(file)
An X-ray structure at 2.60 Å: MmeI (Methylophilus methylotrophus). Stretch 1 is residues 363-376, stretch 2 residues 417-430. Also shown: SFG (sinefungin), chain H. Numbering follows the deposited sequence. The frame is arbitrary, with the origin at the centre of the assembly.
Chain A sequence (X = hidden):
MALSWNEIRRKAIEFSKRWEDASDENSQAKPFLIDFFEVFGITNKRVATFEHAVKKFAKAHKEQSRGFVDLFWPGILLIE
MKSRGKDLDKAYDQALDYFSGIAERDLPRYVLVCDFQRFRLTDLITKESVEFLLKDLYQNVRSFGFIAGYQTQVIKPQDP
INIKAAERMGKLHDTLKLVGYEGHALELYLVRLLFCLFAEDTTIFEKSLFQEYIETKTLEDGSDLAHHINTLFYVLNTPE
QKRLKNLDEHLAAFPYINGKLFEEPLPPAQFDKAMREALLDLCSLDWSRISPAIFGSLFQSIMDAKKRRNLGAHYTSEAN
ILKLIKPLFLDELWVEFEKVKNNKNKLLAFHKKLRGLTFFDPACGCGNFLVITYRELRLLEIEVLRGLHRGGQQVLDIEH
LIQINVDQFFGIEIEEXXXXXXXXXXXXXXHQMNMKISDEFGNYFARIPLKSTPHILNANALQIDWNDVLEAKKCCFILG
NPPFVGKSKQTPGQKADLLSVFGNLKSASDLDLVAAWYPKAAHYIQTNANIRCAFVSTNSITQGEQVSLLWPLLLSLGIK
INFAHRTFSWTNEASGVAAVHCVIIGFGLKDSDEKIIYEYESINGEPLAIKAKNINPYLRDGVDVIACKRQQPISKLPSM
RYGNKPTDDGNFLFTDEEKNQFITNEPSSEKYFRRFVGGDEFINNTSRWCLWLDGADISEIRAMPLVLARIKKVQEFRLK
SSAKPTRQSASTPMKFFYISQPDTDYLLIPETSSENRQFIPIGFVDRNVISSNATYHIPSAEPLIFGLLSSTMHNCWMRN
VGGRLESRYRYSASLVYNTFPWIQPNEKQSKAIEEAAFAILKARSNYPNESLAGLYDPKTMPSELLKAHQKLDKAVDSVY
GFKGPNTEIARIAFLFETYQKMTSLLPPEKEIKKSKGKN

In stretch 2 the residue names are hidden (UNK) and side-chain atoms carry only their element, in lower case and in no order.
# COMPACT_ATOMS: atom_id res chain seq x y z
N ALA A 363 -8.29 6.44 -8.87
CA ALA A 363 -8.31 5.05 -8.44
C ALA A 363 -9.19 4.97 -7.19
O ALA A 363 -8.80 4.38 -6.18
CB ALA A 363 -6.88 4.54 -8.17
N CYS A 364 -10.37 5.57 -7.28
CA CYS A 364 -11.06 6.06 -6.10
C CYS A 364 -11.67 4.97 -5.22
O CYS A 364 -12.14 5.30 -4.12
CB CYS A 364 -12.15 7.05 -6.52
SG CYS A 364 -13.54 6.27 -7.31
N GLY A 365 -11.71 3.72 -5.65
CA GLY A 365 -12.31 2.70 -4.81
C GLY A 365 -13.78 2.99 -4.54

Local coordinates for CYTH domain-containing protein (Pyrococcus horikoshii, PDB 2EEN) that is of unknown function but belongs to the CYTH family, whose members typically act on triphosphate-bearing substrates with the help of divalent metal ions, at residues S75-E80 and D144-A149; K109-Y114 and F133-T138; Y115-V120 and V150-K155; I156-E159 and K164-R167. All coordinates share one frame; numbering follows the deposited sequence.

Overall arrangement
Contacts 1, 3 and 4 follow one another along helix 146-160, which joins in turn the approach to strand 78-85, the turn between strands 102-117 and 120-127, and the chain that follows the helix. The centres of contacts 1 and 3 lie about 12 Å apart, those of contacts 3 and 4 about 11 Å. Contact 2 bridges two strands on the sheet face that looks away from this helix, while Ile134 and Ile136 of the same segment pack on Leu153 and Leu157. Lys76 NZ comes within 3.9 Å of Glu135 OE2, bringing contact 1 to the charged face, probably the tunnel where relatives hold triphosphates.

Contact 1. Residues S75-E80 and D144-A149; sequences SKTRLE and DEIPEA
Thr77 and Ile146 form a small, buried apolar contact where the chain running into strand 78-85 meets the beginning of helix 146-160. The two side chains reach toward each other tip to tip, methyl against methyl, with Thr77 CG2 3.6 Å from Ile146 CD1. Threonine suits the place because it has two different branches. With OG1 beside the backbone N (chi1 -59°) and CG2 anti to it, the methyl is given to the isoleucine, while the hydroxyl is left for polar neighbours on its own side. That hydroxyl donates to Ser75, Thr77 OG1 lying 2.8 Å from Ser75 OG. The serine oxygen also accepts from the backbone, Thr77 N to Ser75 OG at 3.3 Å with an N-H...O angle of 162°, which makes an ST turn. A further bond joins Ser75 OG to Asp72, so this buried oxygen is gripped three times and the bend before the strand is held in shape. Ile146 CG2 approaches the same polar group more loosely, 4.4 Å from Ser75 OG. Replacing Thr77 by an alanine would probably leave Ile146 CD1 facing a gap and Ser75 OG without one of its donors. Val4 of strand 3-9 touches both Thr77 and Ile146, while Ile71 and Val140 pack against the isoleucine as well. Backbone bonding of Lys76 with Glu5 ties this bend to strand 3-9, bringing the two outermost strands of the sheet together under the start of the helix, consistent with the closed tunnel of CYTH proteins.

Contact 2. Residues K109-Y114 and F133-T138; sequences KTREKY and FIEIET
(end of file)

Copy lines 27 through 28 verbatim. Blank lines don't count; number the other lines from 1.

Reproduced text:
SG CYS A 364 -13.54 6.27 -7.31
N GLY A 365 -11.71 3.72 -5.65